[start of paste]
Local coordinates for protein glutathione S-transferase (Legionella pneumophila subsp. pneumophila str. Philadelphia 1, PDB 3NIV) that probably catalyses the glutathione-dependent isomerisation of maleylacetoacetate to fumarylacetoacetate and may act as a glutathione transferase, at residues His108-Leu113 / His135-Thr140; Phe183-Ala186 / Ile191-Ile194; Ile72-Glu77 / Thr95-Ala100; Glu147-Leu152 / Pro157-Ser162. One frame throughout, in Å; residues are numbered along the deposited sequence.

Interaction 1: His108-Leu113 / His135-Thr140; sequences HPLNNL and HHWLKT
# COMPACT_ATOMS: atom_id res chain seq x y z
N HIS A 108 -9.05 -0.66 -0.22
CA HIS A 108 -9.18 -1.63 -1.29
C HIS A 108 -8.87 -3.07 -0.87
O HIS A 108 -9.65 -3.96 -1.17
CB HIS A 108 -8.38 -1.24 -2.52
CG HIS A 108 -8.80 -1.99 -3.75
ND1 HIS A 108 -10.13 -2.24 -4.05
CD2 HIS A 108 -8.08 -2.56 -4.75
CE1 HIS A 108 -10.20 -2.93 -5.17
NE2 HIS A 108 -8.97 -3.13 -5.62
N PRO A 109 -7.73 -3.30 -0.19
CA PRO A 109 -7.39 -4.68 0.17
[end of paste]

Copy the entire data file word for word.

Local coordinates for protein glutathione S-transferase (Legionella pneumophila subsp. pneumophila str. Philadelphia 1, PDB 3NIV) that probably catalyses the glutathione-dependent isomerisation of maleylacetoacetate to fumarylacetoacetate and may act as a glutathione transferase, at residues His108-Leu113 / His135-Thr140; Phe183-Ala186 / Ile191-Ile194; Ile72-Glu77 / Thr95-Ala100; Glu147-Leu152 / Pro157-Ser162. One frame throughout, in Å; residues are numbered along the deposited sequence.

Interaction 1: His108-Leu113 / His135-Thr140; sequences HPLNNL and HHWLKT
# COMPACT_ATOMS: atom_id res chain seq x y z
N HIS A 108 -9.05 -0.66 -0.22
CA HIS A 108 -9.18 -1.63 -1.29
C HIS A 108 -8.87 -3.07 -0.87
O HIS A 108 -9.65 -3.96 -1.17
CB HIS A 108 -8.38 -1.24 -2.52
CG HIS A 108 -8.80 -1.99 -3.75
ND1 HIS A 108 -10.13 -2.24 -4.05
CD2 HIS A 108 -8.08 -2.56 -4.75
CE1 HIS A 108 -10.20 -2.93 -5.17
NE2 HIS A 108 -8.97 -3.13 -5.62
N PRO A 109 -7.73 -3.30 -0.19
CA PRO A 109 -7.39 -4.68 0.17